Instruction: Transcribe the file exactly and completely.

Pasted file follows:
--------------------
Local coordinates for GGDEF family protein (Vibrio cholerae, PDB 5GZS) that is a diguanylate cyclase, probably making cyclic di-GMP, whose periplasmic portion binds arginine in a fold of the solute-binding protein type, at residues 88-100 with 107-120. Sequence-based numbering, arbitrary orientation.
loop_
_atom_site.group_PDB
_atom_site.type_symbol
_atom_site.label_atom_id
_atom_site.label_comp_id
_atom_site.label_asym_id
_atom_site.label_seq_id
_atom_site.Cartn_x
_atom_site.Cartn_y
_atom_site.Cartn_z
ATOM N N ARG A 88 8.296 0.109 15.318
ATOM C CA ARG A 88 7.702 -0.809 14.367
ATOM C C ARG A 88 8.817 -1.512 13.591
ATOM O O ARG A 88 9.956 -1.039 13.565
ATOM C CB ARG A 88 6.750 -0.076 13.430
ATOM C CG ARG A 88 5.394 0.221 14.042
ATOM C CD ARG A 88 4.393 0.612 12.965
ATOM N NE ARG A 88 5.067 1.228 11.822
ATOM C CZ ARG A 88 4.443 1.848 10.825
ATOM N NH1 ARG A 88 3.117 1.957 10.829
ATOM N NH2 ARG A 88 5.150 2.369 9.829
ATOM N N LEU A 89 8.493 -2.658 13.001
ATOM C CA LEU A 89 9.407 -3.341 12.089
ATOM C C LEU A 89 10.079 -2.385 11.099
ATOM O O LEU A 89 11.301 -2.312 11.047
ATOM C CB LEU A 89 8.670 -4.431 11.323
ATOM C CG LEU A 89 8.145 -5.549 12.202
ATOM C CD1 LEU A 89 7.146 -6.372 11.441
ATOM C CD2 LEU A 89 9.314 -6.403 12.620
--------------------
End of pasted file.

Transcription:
Local coordinates for GGDEF family protein (Vibrio cholerae, PDB 5GZS) that is a diguanylate cyclase, probably making cyclic di-GMP, whose periplasmic portion binds arginine in a fold of the solute-binding protein type, at residues 88-100 with 107-120. Sequence-based numbering, arbitrary orientation.
loop_
_atom_site.group_PDB
_atom_site.type_symbol
_atom_site.label_atom_id
_atom_site.label_comp_id
_atom_site.label_asym_id
_atom_site.label_seq_id
_atom_site.Cartn_x
_atom_site.Cartn_y
_atom_site.Cartn_z
ATOM N N ARG A 88 8.296 0.109 15.318
ATOM C CA ARG A 88 7.702 -0.809 14.367
ATOM C C ARG A 88 8.817 -1.512 13.591
ATOM O O ARG A 88 9.956 -1.039 13.565
ATOM C CB ARG A 88 6.750 -0.076 13.430
ATOM C CG ARG A 88 5.394 0.221 14.042
ATOM C CD ARG A 88 4.393 0.612 12.965
ATOM N NE ARG A 88 5.067 1.228 11.822
ATOM C CZ ARG A 88 4.443 1.848 10.825
ATOM N NH1 ARG A 88 3.117 1.957 10.829
ATOM N NH2 ARG A 88 5.150 2.369 9.829
ATOM N N LEU A 89 8.493 -2.658 13.001
ATOM C CA LEU A 89 9.407 -3.341 12.089
ATOM C C LEU A 89 10.079 -2.385 11.099
ATOM O O LEU A 89 11.301 -2.312 11.047
ATOM C CB LEU A 89 8.670 -4.431 11.323
ATOM C CG LEU A 89 8.145 -5.549 12.202
ATOM C CD1 LEU A 89 7.146 -6.372 11.441
ATOM C CD2 LEU A 89 9.314 -6.403 12.620